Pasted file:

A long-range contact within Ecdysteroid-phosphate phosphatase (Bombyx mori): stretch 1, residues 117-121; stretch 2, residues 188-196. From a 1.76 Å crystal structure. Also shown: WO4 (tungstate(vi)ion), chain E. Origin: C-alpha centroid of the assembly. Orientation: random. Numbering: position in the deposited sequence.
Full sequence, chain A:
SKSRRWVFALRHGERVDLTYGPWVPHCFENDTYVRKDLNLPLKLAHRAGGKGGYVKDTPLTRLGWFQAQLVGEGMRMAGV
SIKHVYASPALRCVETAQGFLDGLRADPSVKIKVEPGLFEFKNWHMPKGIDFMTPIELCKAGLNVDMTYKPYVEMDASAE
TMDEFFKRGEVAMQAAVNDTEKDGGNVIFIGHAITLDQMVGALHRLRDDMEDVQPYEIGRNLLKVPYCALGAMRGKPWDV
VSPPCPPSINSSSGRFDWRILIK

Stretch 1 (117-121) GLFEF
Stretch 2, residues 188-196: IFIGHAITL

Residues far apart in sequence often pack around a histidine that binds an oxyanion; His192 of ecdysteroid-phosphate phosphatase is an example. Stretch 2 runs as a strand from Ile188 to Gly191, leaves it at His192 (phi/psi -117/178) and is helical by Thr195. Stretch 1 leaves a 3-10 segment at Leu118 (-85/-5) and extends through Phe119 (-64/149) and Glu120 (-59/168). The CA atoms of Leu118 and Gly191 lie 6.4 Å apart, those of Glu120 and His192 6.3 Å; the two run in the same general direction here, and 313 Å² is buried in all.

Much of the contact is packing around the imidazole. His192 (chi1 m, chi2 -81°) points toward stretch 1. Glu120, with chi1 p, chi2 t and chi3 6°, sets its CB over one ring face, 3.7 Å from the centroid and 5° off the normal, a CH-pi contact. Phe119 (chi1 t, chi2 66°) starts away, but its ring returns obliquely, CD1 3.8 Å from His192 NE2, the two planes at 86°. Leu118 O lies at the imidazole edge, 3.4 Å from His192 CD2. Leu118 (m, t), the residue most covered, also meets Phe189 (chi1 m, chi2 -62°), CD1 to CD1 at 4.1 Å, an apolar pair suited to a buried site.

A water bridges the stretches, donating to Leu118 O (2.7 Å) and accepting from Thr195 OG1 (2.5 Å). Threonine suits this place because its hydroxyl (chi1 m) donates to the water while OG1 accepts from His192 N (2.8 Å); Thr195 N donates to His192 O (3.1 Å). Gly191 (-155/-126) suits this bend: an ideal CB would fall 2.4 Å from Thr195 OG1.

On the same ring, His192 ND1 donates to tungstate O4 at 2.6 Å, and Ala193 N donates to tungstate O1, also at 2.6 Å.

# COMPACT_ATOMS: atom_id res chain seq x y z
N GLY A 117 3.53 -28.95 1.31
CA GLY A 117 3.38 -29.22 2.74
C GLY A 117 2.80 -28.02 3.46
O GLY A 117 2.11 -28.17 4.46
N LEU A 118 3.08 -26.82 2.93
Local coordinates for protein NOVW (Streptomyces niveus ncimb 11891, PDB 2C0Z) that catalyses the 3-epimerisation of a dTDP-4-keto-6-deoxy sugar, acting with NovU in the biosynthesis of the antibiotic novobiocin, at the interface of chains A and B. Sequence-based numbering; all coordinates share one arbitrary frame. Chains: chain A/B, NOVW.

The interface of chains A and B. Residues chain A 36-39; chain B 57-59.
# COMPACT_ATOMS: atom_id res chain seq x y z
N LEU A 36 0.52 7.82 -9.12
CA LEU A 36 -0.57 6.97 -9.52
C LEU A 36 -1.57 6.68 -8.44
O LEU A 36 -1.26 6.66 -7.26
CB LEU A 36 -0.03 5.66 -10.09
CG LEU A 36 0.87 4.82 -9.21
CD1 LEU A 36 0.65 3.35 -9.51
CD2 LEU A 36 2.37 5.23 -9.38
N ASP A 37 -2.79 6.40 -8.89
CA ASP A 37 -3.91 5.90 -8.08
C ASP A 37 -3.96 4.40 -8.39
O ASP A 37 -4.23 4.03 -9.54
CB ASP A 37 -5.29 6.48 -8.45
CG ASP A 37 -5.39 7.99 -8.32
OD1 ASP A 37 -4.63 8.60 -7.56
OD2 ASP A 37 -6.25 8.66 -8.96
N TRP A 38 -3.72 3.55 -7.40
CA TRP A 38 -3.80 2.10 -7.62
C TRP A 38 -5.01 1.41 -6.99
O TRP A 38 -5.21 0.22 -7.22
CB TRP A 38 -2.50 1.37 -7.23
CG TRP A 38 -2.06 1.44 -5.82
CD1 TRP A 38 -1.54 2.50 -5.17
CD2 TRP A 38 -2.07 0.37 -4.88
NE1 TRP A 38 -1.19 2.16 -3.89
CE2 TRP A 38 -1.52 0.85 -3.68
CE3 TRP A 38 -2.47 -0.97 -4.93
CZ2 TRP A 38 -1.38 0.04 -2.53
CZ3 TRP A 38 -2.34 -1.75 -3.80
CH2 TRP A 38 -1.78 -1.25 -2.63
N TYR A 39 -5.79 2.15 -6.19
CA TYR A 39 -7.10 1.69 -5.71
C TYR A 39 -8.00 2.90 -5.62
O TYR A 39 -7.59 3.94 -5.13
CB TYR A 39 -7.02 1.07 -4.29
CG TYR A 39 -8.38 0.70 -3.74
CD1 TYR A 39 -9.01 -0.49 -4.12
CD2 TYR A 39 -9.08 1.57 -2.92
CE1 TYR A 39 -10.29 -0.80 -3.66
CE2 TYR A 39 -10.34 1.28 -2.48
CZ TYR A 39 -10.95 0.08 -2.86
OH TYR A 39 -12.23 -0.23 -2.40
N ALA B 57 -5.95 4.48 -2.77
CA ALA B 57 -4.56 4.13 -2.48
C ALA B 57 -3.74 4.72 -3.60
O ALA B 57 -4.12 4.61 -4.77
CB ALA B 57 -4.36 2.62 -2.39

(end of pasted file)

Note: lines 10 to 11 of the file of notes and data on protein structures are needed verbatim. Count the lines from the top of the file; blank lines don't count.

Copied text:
Much of the contact is packing around the imidazole. His192 (chi1 m, chi2 -81°) points toward stretch 1. Glu120, with chi1 p, chi2 t and chi3 6°, sets its CB over one ring face, 3.7 Å from the centroid and 5° off the normal, a CH-pi contact. Phe119 (chi1 t, chi2 66°) starts away, but its ring returns obliquely, CD1 3.8 Å from His192 NE2, the two planes at 86°. Leu118 O lies at the imidazole edge, 3.4 Å from His192 CD2. Leu118 (m, t), the residue most covered, also meets Phe189 (chi1 m, chi2 -62°), CD1 to CD1 at 4.1 Å, an apolar pair suited to a buried site.

A water bridges the stretches, donating to Leu118 O (2.7 Å) and accepting from Thr195 OG1 (2.5 Å). Threonine suits this place because its hydroxyl (chi1 m) donates to the water while OG1 accepts from His192 N (2.8 Å); Thr195 N donates to His192 O (3.1 Å). Gly191 (-155/-126) suits this bend: an ideal CB would fall 2.4 Å from Thr195 OG1.